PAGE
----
Jul 26

Embedding a matplotlib plot on a PyQt GUI

Matplotlib (http://matplotlib.sourceforge.net/) provides a great range of plotting tools and functionality. It is a nice alternative for Matlab. Making a plot with matplotlib in Python is not that difficult. But often you need to be able to embed a plot into a GUI with other components like push buttons and text fields and so on. This article shows you how to embed any Matplotlib on to a GUI made with PyQt.

First do File-> New and create a new Dialog form without buttons (we’ll add by ourselves). We’ll be making a simple GUI that plot some random numbers on a matplotlib graph with a push of a button. So first place a Push button on the dialog (drag and drop from the left pane). Now lets get ready to draw our plot. Since matplotlib is not part of PyQt it doesn’t know how to handle it, and it shouldn’t. All we need to do is make a place on our dialog for matplotlib to do it’s drawing. matplotlib will be a widget on the PyQt dialog. So select Widget (from Containers) from the left pane and drop in on our GUI. Now your PyQt would look like this:

Note in the Object Inspector (right-top) that the widget is of class QWidget. But our intention is to draw a matplotlib on it. So what we need to do is change the behavior of the widget. That is, instead of being of class type QWidget, we want it to be of a type that can draw a matplotlib graph. This is called promoting. We need to promote the widget to a type of our need. Doing that is pretty easy. Right-click on widget in Object Inspector (or on the widget itself) and select Promote to. Fill the two fields as shown:

You are allowed to use any name for the class name and header file name. This just tell PyQt that a class named MatplotlibWidget, contained in file matplotlibwidgetFile.py (no need to write the .py extension) will define the behavior of this widget. I purposely changed the class name and header file names to show that they do not need to be the same. Now click Add and Promote.  Take a note of your widget type now in Object Inspector:

Note how the class type of the widget is now changed to matplotlibWidget, what we promoted it to. Now all we need to do is create a matplotlibwidgetFile.py and define the widgets behavior. But before doing that we need to translate this GUI code to Python code. Save this GUI as PlotGUI.ui. PlotGUI.ui is just an XML. You will have something similar to this:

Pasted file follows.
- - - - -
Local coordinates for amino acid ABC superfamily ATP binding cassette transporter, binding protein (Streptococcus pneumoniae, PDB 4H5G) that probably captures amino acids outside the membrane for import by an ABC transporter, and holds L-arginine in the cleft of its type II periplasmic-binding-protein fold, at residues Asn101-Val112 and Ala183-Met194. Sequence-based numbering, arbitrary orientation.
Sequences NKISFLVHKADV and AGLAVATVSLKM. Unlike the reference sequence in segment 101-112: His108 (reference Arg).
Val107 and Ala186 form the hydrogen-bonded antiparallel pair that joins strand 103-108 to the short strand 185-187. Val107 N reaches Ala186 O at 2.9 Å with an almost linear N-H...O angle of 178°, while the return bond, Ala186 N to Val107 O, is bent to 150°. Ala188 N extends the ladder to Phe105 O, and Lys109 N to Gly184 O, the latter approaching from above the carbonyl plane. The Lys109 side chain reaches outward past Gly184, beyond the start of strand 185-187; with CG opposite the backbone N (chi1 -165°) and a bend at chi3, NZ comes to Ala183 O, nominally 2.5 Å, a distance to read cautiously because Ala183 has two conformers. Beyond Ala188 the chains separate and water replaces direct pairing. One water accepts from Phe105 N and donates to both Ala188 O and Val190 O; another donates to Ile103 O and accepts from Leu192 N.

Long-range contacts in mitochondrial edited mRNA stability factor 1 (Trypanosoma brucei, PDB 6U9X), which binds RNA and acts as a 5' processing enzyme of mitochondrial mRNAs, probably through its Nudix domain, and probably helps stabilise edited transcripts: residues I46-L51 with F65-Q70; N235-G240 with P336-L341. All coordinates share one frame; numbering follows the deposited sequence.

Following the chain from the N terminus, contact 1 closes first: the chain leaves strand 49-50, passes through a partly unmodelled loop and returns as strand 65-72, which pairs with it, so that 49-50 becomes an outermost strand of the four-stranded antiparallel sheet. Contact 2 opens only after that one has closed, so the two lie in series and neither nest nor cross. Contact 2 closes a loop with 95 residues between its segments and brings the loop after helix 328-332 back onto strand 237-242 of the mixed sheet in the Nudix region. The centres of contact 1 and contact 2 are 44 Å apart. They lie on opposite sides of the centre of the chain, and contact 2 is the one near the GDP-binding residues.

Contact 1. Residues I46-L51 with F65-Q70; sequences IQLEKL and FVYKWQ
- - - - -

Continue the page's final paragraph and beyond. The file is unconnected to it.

<?xml version="1.0" encoding="UTF-8"?>
<ui version="4.0">
 <widget class="QDialog" name="Dialog">
  <property name="geometry">
  <property name="windowTitle">
  <widget class="QPushButton" name="pushButton">
   <property name="geometry">
   <property name="text">
    <string>Push To Plot</string>
  <widget class="matplotlibWidget" name="widget" native="true">
   <property name="geometry">

To translate this to a .py file:

$ pyuic4 PlotGUI.ui > PlotGUI.py

You will have a Python file similar to this:

# -*- coding: utf-8 -*-

# Form implementation generated from reading ui file 'PlotGUI.ui'
# Created: Thu Jul 26 23:56:29 2012
#      by: PyQt4 UI code generator 4.8.3
# WARNING! All changes made in this file will be lost!

from PyQt4 import QtCore, QtGui

    _fromUtf8 = QtCore.QString.fromUtf8
except AttributeError:
    _fromUtf8 = lambda s: s

class Ui_Dialog(object):
    def setupUi(self, Dialog):
        Dialog.resize(570, 449)
        self.pushButton = QtGui.QPushButton(Dialog)
        self.pushButton.setGeometry(QtCore.QRect(30, 20, 501, 41))
        self.widget = matplotlibWidget(Dialog)
        self.widget.setGeometry(QtCore.QRect(40, 90, 501, 321))


    def retranslateUi(self, Dialog):
        Dialog.setWindowTitle(QtGui.QApplication.translate("Dialog", "Dialog", None, QtGui.QApplication.UnicodeUTF8))
        self.pushButton.setText(QtGui.QApplication.translate("Dialog", "Push To Plot", None, QtGui.QApplication.UnicodeUTF8))

from matplotlibwidgetFile import matplotlibWidget